County Executive Charlie Dooley defended the county's trash-collection districts last week, contending the program has cut residents' trash bills and reduced the number of trucks and cans on the streets.
Dooley told a group of Grantwood Village residents at a Board of Trustees meeting that when the county contracted with haulers three years ago to provide exclusive service in unincorporated areas, it was no different than what municipalities already were doing.
"That's all I heard about: 'I've got four or five trucks coming down my street every week. Can you do something about it?'" Dooley said. "There are places in north county that people pay $60 a month for two trash pickups. Some places are $30.
"That is documented proof. The reason why I know it is because a couple of my directors live in north county and told me that's what they pay: $60 a month ...
"We had people on different streets paying different things and trucks in the area every day of the week, trash cans out every day of the week."
Unincorporated areas were divided into eight trash districts in 2008. Residents are required to set up service with their district's hauler or face prosecution. Unauthorized trash companies are prohibited from providing waste collection.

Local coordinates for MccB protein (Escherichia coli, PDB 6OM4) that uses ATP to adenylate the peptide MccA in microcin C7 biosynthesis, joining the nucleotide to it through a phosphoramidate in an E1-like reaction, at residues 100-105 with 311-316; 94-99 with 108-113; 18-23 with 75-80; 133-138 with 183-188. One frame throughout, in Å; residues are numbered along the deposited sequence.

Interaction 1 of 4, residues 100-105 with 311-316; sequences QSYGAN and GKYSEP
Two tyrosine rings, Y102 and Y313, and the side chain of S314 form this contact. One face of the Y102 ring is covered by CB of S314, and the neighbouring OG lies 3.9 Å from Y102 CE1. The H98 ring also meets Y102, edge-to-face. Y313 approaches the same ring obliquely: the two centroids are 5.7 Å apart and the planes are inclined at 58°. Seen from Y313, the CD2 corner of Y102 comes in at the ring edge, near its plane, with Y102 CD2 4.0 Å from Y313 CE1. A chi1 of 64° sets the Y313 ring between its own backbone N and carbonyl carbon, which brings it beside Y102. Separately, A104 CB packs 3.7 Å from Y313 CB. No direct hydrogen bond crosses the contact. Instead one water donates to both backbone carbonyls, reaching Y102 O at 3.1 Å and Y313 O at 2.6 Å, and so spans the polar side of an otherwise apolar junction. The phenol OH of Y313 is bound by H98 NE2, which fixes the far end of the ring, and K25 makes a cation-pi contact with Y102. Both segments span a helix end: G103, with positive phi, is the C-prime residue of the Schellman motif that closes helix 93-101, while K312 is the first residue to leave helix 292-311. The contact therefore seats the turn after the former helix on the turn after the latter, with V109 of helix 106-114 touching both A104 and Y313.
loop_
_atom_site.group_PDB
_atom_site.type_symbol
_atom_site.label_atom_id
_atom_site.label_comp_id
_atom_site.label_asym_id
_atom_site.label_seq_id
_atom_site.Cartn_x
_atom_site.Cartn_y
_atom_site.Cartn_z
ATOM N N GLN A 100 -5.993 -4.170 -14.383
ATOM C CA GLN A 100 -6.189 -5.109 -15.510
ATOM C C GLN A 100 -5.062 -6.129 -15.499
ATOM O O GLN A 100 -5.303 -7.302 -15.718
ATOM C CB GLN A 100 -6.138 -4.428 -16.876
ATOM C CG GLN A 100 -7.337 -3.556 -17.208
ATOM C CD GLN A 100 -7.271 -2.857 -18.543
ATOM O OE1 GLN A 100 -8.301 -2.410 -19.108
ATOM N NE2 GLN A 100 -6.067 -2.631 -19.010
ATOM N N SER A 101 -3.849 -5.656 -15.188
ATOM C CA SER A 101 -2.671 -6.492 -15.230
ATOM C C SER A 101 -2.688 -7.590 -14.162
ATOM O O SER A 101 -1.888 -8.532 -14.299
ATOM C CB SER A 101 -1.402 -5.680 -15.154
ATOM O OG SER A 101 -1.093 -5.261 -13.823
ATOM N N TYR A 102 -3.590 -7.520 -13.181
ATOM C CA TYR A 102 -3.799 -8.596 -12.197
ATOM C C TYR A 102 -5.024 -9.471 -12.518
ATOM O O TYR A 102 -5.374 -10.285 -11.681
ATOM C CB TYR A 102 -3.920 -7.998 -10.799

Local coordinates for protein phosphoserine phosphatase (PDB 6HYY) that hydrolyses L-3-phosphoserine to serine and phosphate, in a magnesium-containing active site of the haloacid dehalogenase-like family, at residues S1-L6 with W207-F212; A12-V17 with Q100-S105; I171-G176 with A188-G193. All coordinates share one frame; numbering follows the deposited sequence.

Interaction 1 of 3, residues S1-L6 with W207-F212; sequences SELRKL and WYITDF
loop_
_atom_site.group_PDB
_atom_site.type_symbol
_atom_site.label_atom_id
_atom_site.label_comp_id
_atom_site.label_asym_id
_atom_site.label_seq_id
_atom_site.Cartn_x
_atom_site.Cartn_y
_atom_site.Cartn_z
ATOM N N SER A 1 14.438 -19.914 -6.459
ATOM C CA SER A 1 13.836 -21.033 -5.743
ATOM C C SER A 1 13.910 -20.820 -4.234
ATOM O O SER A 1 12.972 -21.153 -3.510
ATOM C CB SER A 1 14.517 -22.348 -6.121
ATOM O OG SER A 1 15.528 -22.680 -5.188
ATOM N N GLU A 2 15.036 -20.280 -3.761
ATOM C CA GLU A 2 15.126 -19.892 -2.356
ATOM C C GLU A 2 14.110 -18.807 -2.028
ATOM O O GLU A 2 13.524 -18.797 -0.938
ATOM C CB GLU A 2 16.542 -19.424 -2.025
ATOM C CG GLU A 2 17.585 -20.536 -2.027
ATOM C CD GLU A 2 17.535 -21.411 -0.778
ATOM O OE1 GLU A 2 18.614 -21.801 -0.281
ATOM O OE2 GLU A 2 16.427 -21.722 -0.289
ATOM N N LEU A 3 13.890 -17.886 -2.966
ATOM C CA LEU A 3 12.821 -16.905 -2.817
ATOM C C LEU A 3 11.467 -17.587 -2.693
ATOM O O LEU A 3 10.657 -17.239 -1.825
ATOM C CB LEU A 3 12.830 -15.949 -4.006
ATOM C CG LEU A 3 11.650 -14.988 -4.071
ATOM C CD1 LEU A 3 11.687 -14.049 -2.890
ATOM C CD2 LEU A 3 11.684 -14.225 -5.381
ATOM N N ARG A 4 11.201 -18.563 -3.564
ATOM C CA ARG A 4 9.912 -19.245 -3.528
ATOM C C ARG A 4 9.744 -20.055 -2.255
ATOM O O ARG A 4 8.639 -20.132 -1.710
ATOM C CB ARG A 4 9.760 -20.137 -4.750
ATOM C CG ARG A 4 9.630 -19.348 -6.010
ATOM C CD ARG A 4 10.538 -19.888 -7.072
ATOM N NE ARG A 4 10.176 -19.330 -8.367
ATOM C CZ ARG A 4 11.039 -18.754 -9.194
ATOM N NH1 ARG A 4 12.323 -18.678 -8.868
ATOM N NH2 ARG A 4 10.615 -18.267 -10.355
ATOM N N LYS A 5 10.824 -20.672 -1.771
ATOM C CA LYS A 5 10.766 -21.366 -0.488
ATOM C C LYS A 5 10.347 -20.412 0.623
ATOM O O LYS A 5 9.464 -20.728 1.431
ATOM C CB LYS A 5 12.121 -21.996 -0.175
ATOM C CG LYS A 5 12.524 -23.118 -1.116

Officials have said they established the program as a way to standardize service, encourage recycling, save unincorporated residents money through competitive bidding and reduce the frequency of trash trucks on the streets. But many residents — particularly in south county, where four of the eight districts are situated — have argued that the program took away their right to choose their hauler or whether to have trash service at all.
And waste haulers who were not awarded trash district contracts contend they've lost a significant amount of business as a result of the program.
Several lawsuits have been filed over the establishment of the program. In one suit, a ruling is pending on how much in damages the county must pay three haulers that successfully argued they did not receive a state-required two years' written notification before the trash districts' establishment.